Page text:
Friday, December 30, 2005


Kittens and Kigali

I've always had vivid dreams. Lately, things are becoming more so.

This week's REM

I’m ordering Mexican hot chocolate from a peasant woman. She pours milk into a jar she has on a shelf and something inside the jar starts moving. I asked her what it is. She informs me that this is the way authentic Mexican hot chocolate is made, with a kitten in a jar. You simply add chocolate and milk and let the kitten get a mixing.

Being the cat lady I protested and demanded the kitten be let out of the jar. The woman told me to “relax, it's only in there 8 hours a day.”

I'm in Kigali at a UN conference then something goes very wrong and I'm running through the jungle and across coffee plantations to escape the Hutus who are trying to get me and some Tutsi guy I met at the conference.

The only green seen

Thursday, December 29, 2005

Saturday, December 17, 2005

Friday, December 16, 2005

Wednesday, December 14, 2005

Tuesday, December 13, 2005

Arnold, This Glower is For You

The Terminator who Terminated Tookie

Warning to Rightish Minded Readers who are Pro State Sponsored Death: I am a liberal who opposes the death penalty.

Tookie was took--I can't believe Schwarzenegger let it happen. Wait..... I take that back....This is America......I'm not surprised at all.

I'm ready to move to Europe.

Alex, dust off that EU Passport because European Green Party, here I come.

December 13, 2005
Europeans Outraged at Schwarzenegger
Filed at 10:54 a.m. ET

VIENNA, Austria (AP) -- California's execution of Stanley Tookie Williams on Tuesday outraged many in Europe who regard the practice as barbaric, and politicians in Gov. Arnold Schwarzenegger's native Austria called for his name to be removed from a sports stadium in his hometown.
At the Vatican, Pope Benedict XVI's top official for justice matters denounced the death penalty for going against redemption and human dignity.

''We know the death penalty doesn't resolve anything,'' Cardinal Renato Martino told AP Television News. ''Even a criminal is worthy of respect because he is a human being. The death penalty is a negation of human dignity.''
Capital punishment is illegal throughout the European Union, and many Europeans consider state-sponsored executions to be barbaric. Those feelings were amplified in the case of Williams, due to the apparent remorse they believe the Crips gang co-founder showed by writing children's books about the dangers of gangs and violence.
Leaders of Austria's pacifist Green Party went as far as to call for Schwarzenegger to be stripped of his Austrian citizenship -- a demand that was quickly rejected by Chancellor Wolfgang Schuessel despite his government's opposition to the death penalty.
''Whoever, out of political calculation, allows the death of a person rehabilitated in such an exemplary manner has rejected the basic values of Austrian society,'' said Peter Pilz, a Greens leader.
In Schwarzenegger's hometown of Graz, local Greens said they would file a petition to remove his name from the southern city's sports stadium. A Christian political group went even further, suggesting it be renamed the ''Stanley Tookie Williams Stadium.''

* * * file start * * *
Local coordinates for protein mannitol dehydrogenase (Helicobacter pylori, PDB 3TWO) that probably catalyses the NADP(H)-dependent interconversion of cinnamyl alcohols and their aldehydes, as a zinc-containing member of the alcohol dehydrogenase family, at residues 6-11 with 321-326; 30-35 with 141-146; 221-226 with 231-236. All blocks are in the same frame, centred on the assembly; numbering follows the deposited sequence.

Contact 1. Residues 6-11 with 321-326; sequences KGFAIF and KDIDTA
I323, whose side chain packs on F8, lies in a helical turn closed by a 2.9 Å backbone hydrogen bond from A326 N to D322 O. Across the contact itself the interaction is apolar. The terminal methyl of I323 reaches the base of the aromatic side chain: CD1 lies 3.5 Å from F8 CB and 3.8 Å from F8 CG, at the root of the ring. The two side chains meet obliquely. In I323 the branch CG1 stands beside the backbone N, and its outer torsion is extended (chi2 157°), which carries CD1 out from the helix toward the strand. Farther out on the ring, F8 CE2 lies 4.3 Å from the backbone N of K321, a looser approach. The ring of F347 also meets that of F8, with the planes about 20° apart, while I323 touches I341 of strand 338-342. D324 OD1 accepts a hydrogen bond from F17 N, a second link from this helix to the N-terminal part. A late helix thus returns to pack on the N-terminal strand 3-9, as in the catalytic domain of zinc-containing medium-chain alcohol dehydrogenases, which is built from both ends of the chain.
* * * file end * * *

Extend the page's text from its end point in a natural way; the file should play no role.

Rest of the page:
''Mr. Williams had converted, and unlike Mr. Schwarzenegger, opposed every form of violence,'' said Richard Schadauer, the chairman of the Association of Christianity and Social Democracy.
Williams was executed early Tuesday at California's San Quentin State Prison after Schwarzenegger denied Williams' request for clemency. Schwarzenegger suggested that Williams' supposed change of heart was not genuine because he had not shown any real remorse for the killings committed by the Crips.
Criticism came quickly from many quarters, including the Socialist Party in France, where the death penalty was abolished in 1981.
''I am proud to be a Frenchman,'' party spokesman Julien Dray told RTL radio. ''I am proud to live in France, in a country where we don't execute somebody 21 years later.''
''Schwarzenegger has a lot of muscles, but apparently not much heart,'' Dray said.
In Italy, the country's chapter of Amnesty International called the execution ''a cold-blooded murder.''
''His execution is a slap in the face to the principle of rehabilitation of inmates, an inhumane and inclement act toward a person who, with his exemplary behavior and his activity in favor of street kids, had become an important figure and a symbol of hope for many youths,'' the group said.
In Germany, Volker Beck, a leading member of the opposition Greens party, expressed disappointment. ''Schwarzenegger's decision is a cowardly decision,'' Beck told the Netzeitung online newspaper.
From London, Clive Stafford-Smith, a human rights attorney specializing in death penalty cases, called the execution ''very sad.''
''He was twice as old as when they sentenced him to die, and he certainly wasn't the same person that he was when he was sentenced,'' Stafford-Smith said.
Rome Mayor Walter Veltroni said the city would keep Williams in its memory the next time it celebrates a victory against the death penalty somewhere in the world.
Rome's Colosseum, once the arena for deadly gladiator combat and executions, has become a symbol of Italy's anti-death penalty stance. Since 1999, the monument has been bathed in golden light every time a death sentence is commuted somewhere in the world or a country abolishes capital punishment.
''I hope there will be such an occasion soon,'' Veltroni said in a statement. ''When it happens, we will do it with a special thought for Tookie.''

Sunday, December 11, 2005

Tuesday, December 06, 2005

Ya, it's oldish, but I don't have anything new so this is what ya get.

Thursday, December 01, 2005